Updating Data in Database

If you want to modify you database data, you should use update function of $wpdb.

$wpdb->update( $table, $data, $where, $format = null, $where_format = null );

Its use resembles what we saw above; but to handle the where clause of our update, it needs two extra parameters.

Using the $where parameter, we can specify the conditions of the update. It should be an array in the form of column-value pairs. If you specify multiple parameters, then they will be joined with AND logic.

$wpdb->update( $wpdb->posts, array("post_title" => "Modified Post Title"), array("ID" => 5), array("%s"), array("%d") );

Deleting Data From WordPress Database

To delete data from database you can use delete function.

$wpdb->delete( $table, $where, $format = null );

The parameters are like update function. It will remove all data that matches the $where condition.

$wpdb->delete( $wpdb->posts, array("ID" => 5), array("%d") );

Running Any Query

Sometimes you need execute a query that not executable by above functions. For example create a custom table or drop it. In this case you can use query function.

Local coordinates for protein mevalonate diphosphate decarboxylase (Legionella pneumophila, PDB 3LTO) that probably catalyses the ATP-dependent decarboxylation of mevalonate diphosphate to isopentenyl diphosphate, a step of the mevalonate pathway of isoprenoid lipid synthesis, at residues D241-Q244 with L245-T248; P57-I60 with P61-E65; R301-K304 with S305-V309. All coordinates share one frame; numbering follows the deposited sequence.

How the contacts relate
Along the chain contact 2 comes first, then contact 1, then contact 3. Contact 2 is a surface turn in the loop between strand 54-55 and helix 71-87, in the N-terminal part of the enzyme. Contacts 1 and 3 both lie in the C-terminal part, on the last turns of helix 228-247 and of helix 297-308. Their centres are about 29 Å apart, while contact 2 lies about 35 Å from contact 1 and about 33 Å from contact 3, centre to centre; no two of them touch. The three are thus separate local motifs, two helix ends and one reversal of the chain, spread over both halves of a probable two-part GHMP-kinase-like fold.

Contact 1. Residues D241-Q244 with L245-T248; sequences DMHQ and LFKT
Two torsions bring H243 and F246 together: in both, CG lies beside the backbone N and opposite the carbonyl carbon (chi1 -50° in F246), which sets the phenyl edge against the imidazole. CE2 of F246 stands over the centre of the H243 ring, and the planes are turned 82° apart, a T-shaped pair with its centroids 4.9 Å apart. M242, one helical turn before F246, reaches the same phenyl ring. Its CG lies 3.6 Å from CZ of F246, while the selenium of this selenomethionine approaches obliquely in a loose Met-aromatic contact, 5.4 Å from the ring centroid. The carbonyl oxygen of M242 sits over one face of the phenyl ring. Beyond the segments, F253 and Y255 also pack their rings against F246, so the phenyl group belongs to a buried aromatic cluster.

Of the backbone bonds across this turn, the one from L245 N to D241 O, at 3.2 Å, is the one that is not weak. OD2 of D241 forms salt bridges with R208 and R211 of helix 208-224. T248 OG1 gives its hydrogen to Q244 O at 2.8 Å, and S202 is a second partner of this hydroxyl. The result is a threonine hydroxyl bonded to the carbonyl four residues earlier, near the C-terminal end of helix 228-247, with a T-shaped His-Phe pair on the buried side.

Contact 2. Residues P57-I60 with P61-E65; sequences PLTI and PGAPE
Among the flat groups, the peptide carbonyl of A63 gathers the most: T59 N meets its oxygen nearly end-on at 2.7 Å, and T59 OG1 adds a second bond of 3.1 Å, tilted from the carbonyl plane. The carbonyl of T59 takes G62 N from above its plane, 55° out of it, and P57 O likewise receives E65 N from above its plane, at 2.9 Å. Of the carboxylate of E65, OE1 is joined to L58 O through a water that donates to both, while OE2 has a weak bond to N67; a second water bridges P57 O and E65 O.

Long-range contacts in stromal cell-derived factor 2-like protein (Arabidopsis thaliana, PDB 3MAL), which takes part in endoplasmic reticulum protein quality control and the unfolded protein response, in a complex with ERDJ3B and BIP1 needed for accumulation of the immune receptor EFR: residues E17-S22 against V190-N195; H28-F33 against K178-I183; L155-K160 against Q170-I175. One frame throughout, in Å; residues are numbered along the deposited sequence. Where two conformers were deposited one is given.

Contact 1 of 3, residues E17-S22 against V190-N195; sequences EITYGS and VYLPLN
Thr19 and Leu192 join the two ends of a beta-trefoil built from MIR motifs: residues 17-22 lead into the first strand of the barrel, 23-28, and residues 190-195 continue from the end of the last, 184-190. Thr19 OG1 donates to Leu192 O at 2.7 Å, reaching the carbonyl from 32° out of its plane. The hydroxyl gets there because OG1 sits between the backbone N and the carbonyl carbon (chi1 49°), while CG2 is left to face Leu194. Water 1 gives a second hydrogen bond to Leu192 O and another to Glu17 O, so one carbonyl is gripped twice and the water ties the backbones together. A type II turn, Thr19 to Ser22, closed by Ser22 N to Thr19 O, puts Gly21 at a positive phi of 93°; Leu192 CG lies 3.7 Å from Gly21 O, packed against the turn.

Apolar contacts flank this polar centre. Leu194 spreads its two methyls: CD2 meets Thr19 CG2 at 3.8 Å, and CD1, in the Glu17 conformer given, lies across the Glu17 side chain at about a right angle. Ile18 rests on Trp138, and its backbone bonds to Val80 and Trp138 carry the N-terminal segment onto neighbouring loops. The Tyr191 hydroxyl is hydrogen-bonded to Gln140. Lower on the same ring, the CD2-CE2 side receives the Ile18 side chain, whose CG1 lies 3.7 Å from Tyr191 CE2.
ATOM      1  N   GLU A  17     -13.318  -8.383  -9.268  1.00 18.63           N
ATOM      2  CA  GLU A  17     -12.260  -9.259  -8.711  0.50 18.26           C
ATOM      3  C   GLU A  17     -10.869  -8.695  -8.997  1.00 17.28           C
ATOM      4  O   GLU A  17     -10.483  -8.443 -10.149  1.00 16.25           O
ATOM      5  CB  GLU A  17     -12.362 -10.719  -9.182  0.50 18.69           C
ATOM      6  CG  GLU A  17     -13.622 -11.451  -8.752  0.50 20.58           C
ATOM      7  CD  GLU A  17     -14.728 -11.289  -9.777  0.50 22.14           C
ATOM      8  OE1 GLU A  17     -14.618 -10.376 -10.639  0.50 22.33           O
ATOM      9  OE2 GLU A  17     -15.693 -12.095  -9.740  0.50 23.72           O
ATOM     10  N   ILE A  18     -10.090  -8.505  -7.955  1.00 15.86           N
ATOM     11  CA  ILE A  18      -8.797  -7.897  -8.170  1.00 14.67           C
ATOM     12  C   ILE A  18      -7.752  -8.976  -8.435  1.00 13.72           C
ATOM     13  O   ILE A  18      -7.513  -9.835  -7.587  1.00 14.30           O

$wpdb->query("DELETE FROM wp_usermeta WHERE meta_key = 'first_login' OR meta_key = 'security_key' ");

Query function accepts SQL standard code and executes it.

WordPress Database Error Handling

Finding out why something isn’t working can be a pain when databases get involved. Are you passing the right data, did you mistype a column name, is the table name correct, and so on. There are a couple of ways to help yourself.

By calling the show_errors() or hide_errors() methods, you can turn error-reporting on or off (it’s off by default) to get some more info about what’s going on. Either way, you can also use the print_error() method to print the errors for the latest query.


Protection And Validation

You have code like following

$id = $_GET['id'];
$results = $wpdb->get_results( "SELECT * FROM $wpdb->posts WHERE ID =  $id" );

This code has an SQL Injection vulnerability because this query lets visitors interact with databases directly without sanitization, if the $_GET[‘id’] is an absolute number then it’s fine, but a visitor could easily add evil code here.

You can sanitize your code like this